Budget comes with ‘best before’ date

When I buy milk at the grocery store, the first thing I do is look for an expiry date. The last thing I want to find out when I open a carton and pour a glass is that the milk is sour and unfit to drink.
Today’s hard-working families should use the same cautious approach when consuming Dalton McGuinty’s latest budget.
If they do, they will prevent the painful experience of swallowing a bunch of promises that have a best before date of Oct. 11—the day after the next provincial election.
The Ontario budget unveiled last Thursday (March 22) is Dalton McGuinty’s “Don’t Believe it Budget.” It’s a litany of empty gestures and pre-election promises from a chronic promise-breaker.
After four years of Mr. McGuinty’s broken promises, everyday families know they have to take this latest list of promises with a huge grain of salt.
Even as they stand, Mr. McGuinty’s promises fail working families. Just before last Christmas, the premier gave himself a $40,000 raise virtually overnight.
Now he tells the 1.2 million Ontarians who get paid $10 or less: “You have to wait three years for some action.” He tells Ontario’s poorest children: “You have to wait five years for action.” And he tells the majority of today’s hard-working families: “There’s nothing in this for you at all.”
And that’s a shame.
Here’s what working families needed to see in last week’s budget:
Working families deserved a $10 minimum wage today, not a post-dated promise to raise it in 2010. Mr. McGuinty’s approach will just entrench poverty.
Families working for minimum wage will continue living in poverty as inflation grows.
Working families deserved real action to stop the clawback and tackle child poverty, not a promise that something may happen in five years—two elections from now.
This means more and continued hardship for low- and modest-income families. Surely, Ontario can do better.
Working families deserved real investments in family priorities like long-term care, child care, affordable housing, affordable quality education, transit, and the environment.
What did they see instead? Only one in four federal child care dollars actually going to childcare. Only one in three federal affordable housing dollars actually going to housing.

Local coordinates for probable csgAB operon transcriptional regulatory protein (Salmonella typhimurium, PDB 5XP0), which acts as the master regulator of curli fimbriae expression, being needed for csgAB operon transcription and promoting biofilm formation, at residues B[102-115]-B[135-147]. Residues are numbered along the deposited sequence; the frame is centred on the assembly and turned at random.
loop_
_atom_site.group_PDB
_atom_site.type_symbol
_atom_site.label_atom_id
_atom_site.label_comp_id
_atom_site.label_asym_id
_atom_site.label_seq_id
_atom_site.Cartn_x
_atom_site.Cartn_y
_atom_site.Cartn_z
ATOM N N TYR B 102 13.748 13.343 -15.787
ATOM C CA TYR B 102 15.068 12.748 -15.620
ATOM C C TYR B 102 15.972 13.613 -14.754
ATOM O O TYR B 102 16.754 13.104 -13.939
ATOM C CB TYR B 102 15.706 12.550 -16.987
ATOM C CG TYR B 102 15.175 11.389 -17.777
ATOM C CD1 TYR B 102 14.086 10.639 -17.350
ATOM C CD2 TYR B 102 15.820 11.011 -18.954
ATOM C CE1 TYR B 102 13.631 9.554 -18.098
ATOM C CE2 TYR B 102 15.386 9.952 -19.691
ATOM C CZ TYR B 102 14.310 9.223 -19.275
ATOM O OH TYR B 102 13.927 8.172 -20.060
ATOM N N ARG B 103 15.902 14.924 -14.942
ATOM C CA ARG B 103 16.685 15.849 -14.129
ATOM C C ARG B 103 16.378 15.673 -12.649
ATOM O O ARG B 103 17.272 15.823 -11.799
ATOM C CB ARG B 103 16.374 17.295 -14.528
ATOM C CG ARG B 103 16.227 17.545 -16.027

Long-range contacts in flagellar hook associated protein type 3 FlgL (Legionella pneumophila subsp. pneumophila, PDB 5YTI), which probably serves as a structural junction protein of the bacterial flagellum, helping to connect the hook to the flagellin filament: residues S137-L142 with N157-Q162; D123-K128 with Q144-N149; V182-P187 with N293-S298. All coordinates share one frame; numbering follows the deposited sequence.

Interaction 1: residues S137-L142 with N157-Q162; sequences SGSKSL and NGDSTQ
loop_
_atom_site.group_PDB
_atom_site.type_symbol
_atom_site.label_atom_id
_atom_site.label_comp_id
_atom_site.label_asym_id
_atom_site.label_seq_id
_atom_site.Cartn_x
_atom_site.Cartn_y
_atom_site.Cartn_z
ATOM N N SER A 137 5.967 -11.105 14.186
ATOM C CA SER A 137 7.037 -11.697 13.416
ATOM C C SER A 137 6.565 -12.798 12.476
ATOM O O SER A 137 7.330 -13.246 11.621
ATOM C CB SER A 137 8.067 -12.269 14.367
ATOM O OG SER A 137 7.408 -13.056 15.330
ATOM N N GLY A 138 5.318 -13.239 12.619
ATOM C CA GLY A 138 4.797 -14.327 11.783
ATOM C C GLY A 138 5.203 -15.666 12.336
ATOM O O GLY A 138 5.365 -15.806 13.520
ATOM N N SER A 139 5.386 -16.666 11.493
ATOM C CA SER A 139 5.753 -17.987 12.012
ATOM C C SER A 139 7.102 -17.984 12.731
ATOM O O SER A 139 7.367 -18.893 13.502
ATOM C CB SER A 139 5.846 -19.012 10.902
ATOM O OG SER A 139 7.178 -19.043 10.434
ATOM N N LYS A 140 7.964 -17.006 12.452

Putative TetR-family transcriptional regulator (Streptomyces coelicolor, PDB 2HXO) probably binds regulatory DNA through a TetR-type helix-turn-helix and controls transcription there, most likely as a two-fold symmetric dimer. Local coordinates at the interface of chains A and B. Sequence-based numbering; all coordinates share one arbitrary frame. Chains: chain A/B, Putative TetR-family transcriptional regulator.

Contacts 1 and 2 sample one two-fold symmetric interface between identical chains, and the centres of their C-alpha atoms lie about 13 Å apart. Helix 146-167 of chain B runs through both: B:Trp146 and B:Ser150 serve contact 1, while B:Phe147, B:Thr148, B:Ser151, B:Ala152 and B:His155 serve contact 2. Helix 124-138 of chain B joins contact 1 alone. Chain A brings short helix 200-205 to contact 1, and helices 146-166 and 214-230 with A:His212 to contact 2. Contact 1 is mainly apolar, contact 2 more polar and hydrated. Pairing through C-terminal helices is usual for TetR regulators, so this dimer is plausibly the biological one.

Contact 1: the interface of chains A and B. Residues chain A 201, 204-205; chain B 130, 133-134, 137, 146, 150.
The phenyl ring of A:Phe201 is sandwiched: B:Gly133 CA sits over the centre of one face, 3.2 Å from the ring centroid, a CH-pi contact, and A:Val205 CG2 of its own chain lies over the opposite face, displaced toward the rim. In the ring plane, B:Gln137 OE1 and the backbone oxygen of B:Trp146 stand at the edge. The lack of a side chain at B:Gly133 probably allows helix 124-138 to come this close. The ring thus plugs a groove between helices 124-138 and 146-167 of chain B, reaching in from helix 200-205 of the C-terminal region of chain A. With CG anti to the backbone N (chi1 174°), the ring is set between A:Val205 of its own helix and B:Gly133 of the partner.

Parents and students looking at more punishing tuition fee hikes despite this government receiving hundreds of millions of federal post-secondary education dollars.
And the Nanticoke coal plant—one of Canada’s biggest polluters—still is pumping out smog and greenhouse gases.
In addition, working families deserved to see some real action to sustain Ontario’s vanishing manufacturing and forestry jobs. More than 100,000 jobs have been lost since Dalton McGuinty came to office.
For decades, Ontario’s manufacturing and forestry sector had provided good jobs, benefits, and a pension so people could retire. Today, that’s at risk and Ontario needs a plan to protect jobs.
We saw none of that in last week’s budget. All we saw was this: a budget full of election promises and little handouts that are all about politics and trying to buy votes, not about fairness for working families.
The harsh reality for today’s families is this. When you wake up tomorrow, get your kids ready for school, pack up the minivan, and go to work, not much is going to change.
There is nothing in the budget that will make your life any better. Nothing to make it more affordable. Nothing to make it any fairer. And that’s a shame.
This is a classic pre-election budget. It has lots of McGuinty promises. But we all know what happened the last time the Liberals made hundreds of promises.
And this time the promises aren’t even that good.

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